A splay of the contents of a Hello Fresh meal box. (Zoe Yang/Sun Staff Photographer)

April 29, 2021

Playing the Promo-Hopping Game: My Experience with Meal Delivery Services

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It’s difficult to find the time and effort to cook real food in college. Energy has to go into finding recipes, grocery shopping and executing the dish. The chaotic trip to Wegman’s alone is enough to deter many from cooking. Instant mac and cheese or ramen are too often the default. This past semester, I tried to spice things up in the kitchen and venture out of my food comfort zone. I decided no more Annie’s mac and cheese or Progresso soup; I wanted meals with fresh and interesting ingredients.

Advertisements for meal delivery services caught my eye. No grocery shopping is required, and the meals are delivered right to your door. While it can be more expensive than shopping on your own, most meal kit services offer a discount for a trial period. So, I played the promo-hopping game; start with one service and when the promo runs out, cancel and move on to the next. 

Blue Apron was the start of my journey. I downloaded the app and selected which recipes I wanted for the week. I opted for the classic plan of three meals per week, with two servings per meal. This way I could cook just three days for six dinners. I picked the most interesting dishes I saw: Crispy Skin Salmon, Tofu Katsu, Shakshuka, Poblano Tortas, Shawarma Grain Bowls, Fish and Chips and the list goes on. 

I acquired countless cooking skills from Blue Apron; pickled radishes became a favorite topping, I learned how to cook pan-fried fish in a healthy low-oil way, and I was adding more color to my plate than ever before. All my dishes were pescatarian, and I became comfortable exploring new ways to cook seafood. Blue Apron’s fresh and high-quality seafood is hard to beat. As a former fishmonger, I am very passionate about the freshness and quality of the seafood I eat. Knowing exactly where my fish comes from is important to me. Blue Apron packages all their seafood with a label saying precisely where the fish is sourced, giving me confidence in the quality of the brand.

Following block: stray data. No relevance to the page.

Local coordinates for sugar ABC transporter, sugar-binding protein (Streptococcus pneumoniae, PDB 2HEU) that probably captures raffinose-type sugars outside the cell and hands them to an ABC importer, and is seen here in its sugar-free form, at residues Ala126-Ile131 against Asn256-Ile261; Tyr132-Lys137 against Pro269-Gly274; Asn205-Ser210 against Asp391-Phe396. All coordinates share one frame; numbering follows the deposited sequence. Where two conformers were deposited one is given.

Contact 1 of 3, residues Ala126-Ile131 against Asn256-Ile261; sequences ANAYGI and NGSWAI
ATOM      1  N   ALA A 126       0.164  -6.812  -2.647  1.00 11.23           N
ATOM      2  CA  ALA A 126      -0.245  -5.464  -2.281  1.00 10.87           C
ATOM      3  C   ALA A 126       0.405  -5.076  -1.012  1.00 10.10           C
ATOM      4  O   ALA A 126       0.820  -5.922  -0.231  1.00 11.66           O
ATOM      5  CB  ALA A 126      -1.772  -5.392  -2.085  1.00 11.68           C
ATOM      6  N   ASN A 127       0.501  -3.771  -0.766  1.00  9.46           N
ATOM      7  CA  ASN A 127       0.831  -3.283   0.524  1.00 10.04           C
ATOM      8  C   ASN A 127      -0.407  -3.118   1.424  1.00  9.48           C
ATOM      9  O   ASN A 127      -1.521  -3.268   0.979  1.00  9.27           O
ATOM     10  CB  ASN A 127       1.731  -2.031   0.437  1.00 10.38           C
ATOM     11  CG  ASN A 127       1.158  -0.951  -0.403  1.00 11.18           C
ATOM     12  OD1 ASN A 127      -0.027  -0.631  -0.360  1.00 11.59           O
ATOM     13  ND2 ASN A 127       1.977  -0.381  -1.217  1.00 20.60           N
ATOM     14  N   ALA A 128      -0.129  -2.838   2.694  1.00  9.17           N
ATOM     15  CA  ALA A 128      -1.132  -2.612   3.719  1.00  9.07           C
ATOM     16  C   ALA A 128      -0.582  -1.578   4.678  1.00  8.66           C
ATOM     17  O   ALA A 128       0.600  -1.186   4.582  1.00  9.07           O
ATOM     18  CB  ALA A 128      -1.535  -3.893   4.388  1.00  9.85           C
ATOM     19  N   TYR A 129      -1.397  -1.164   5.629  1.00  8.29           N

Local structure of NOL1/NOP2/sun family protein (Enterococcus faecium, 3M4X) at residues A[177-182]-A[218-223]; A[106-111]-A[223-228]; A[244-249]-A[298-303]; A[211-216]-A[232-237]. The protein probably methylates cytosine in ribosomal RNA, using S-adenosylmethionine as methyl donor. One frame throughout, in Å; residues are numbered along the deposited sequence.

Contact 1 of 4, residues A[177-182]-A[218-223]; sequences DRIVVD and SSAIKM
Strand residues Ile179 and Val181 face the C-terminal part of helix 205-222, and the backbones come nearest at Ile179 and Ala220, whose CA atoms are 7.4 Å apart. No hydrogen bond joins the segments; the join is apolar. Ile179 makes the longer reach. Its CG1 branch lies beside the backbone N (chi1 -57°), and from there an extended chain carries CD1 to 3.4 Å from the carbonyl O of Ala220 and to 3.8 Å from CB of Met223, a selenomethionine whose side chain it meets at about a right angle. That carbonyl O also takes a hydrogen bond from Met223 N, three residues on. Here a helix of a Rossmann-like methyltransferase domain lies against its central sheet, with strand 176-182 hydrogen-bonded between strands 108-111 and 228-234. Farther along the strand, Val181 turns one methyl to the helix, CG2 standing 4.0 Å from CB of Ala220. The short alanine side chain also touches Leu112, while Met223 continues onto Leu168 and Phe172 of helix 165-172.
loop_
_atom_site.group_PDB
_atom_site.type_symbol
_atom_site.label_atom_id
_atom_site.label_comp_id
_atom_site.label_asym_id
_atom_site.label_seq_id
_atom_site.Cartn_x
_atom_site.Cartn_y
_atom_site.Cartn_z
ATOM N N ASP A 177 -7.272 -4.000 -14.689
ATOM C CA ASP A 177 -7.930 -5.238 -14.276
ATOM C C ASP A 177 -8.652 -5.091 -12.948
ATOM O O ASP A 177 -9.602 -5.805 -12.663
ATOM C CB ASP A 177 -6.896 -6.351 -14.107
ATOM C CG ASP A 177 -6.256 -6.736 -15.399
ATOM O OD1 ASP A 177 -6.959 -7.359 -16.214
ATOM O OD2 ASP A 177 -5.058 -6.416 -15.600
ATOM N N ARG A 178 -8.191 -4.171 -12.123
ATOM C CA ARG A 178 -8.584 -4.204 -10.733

When the food arrives at your doorstep, it comes in an insulated cardboard box with all the necessary ingredients. The only items you need in the cabinet are olive oil, salt and pepper. Spices come in mini pouches, and liquids in tiny bottles. One-page recipe cards outline the culinary process and can be saved for the future. Best of all, Blue Apron prides themselves on their sustainably sourced ingredients. 

My next meal delivery service stop was HelloFresh. I was just as adventurous in choosing my recipes. I made Bibimbap, Tagine and Flatbreads. The biggest difference between the two services was the packaging. Hello Fresh meals each had their own paper bag, and less plastic was used to wrap the vegetables. The HelloFresh website advertises a 25 percent lower carbon footprint than grocery shopping. On the downside, the ingredients were not as high-quality or adventurous as Blue Apron. HelloFresh recipes are slightly simpler, and use less spices, sauces and marinades. All the recipes can be made in around 30 minutes. If you’re a new cook looking for simple recipes, HelloFresh might be the best place to start.

Of the two meal delivery services, my personal preference was for Blue Apron. The unique flavor combinations, adventurous spices and the superior quality of the seafood is unmatched. While Blue Apron is slightly more time and labor intensive, all recipes can be made in under an hour. Regardless of my opinion, one of my favorite aspects of both meal delivery services is the lack of food waste. With all recipes perfectly portioned, I cook just the right amount. I have not thrown away food since I started this journey in February. Cooking has also done wonders for my mental health. My time in the kitchen makes me forget about the countless prelims and global pandemic. I have become a more adventurous cook and was even inspired to join The Sun dining squad this past semester. 

Olivia Smith is a junior in the College of Industrial and Labor Relations. She can be reached at ojs28@cornell.edu